It comes as a surprise to none of you, I know that. It's long overdue as far as you're all concerned.
But to me, it was a big and oddly-troubling decision.
I've never liked UK politics. I've routinely hated UK politics. I gain some inexplicable fascination and amusement out of US politics even as a globalised world means its own actions no longer are isolated from my life; but I continue to consider this fascination a distinct and singular aberration. I detest politics, in so many ways. It is broken, in ways that for all our supposed intellectualism we are unable to solve or even simply alleviate in any way thus far. I acutely despise a world that makes politics the demesne of the financially independent, or obnoxiously vocative. That necessitates tactical voting. Where associations collaborate to decide explicit rules purely for the purpose of intentionally bending them in every way possible. Politics is a universal and unrestrained disaster. And we deserve every grievance we get for it.
It's a decision I've been debating internally for a substantial amount of time. Both that, and the fact I was even considering it in the first place both struck me. I have generally voted Lib Dem, Green or Independent all my life, that 's no shock, But to actively align, to declare myself; to involve myself; that was always unconscionable to me.
Credit must of course go, to 2 friends in particular, who have in large part, convinced me of the merits, not of politics, not of parties, but specifically of the Liberal Democrats. They made no grand appeals to my sense of fairness, no late night debates over the social mores of our time, they in fact, said nearly nothing.
They acted. They continued on with their lives as they always had. And their passion and commitment, both unique yet clear and undeniable, was disarming. I have met few people so openly, unapologetically, and plainly open about their beliefs on the world. My ignorance was never made to feel awkward, nor did it result in avoiding discussing things around me. Sometimes, they were irritatingly quiet when I wished they would say more, or explain more, to help my own understanding of my shifting views. But they let me come to my own views in my own time.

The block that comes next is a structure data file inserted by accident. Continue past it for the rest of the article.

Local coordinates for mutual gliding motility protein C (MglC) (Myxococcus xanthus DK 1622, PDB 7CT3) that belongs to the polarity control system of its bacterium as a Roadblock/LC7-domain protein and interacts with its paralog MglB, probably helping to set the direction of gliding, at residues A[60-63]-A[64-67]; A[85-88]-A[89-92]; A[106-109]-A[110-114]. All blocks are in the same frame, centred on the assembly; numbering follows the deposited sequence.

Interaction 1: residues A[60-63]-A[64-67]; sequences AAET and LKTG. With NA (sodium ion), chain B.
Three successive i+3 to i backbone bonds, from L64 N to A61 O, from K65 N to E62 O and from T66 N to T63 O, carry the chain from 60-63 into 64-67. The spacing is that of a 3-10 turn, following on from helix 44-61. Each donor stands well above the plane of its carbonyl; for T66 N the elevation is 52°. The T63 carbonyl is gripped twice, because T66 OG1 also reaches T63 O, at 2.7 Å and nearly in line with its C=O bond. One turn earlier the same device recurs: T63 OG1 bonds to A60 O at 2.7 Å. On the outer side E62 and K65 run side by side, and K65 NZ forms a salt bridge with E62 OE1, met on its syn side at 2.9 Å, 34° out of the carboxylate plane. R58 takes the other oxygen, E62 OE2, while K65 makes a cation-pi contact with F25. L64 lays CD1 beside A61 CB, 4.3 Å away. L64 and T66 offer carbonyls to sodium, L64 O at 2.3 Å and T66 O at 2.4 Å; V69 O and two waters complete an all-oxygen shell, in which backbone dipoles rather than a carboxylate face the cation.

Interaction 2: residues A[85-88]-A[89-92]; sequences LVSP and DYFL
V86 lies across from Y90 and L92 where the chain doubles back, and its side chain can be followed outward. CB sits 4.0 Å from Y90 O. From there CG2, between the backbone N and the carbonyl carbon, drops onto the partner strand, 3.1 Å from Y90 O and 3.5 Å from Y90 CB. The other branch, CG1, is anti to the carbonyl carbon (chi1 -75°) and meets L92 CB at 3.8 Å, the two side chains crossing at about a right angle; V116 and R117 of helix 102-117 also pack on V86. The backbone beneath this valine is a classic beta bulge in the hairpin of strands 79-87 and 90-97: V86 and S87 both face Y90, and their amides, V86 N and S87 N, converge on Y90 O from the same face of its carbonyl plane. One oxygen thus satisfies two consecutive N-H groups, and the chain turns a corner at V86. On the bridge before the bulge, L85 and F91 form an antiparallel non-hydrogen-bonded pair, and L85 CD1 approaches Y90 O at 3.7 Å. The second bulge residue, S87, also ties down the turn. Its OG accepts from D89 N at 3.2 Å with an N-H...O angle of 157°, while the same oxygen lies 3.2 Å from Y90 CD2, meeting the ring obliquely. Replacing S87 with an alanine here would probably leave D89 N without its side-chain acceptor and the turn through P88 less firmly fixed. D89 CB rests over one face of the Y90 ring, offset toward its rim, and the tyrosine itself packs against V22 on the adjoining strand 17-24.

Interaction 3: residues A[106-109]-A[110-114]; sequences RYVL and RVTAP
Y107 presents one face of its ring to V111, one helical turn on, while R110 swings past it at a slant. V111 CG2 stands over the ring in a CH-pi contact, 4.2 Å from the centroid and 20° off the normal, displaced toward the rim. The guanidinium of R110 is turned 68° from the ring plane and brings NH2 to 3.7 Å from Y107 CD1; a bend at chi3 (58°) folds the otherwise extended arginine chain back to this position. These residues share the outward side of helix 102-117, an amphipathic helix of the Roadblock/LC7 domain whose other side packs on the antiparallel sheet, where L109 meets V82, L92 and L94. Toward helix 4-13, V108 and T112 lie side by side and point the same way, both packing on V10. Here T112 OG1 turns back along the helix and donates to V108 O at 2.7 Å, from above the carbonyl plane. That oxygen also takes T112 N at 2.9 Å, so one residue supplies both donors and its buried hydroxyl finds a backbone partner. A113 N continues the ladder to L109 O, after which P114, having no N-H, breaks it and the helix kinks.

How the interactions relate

I went to Sleaford and ended up delivering leaflets. That's simple I guess. But I went to Sleaford to see a friend, to spend time with a friend, not to help in a campaign. He never asked me to either. But I chose to. Because walking up every driveway in an housing estate or quietly addressing envelopes at a dining room table was about spending time with a friend, and seeing passion shine forth from him pure as you could ask for in the world.
I cannot, and will not sit by and do nothing.
I wholeheartedly, completely, rabidly believe in the right to vote. I struggle to understand the right not to vote.
I disagree with Brexit, and even though I can understand the viewpoints now better than I chose to at the time of the referendum (credit for that goes to another acquaintance of rare and special mention; one who I admire for being more intelligent than me), I still fundamentally disagree with them.
I was born in the era of globalisation. I was born in the era of the EU. I was born a citizen of the EU. Even after Brexit, I will, in my heart and mind, if no longer on paper, continue to be a citizen of the EU.
There are people who will fight for that. There are people who will stand up and be counted for that when the need arrives. There are people who believe in a more global world. There are people who believe in paying higher taxes to help society. There are people who desire a more federalised Europe. There are people who think the status quo is something to be suspicious of. Not all of these people are Lib Dems; not all Lib Dems are these people. But I choose now to align myself with people who display more passion for their beliefs than I ever expected to find outside of religion.
I do not expect the Lib Dems, or Labour for that matter to win this election. I expect Brexit to still happen. But I wish to be counted. I am ready to be counted. I haven't entirely worked out what that means past this, but after today, now was the time to choose.
This isn't doing much, at all, really, in the grand scheme of things, or even in smaller, less-conspiratorial schemes perhaps. But for me, this is a bigger moment than it first appears.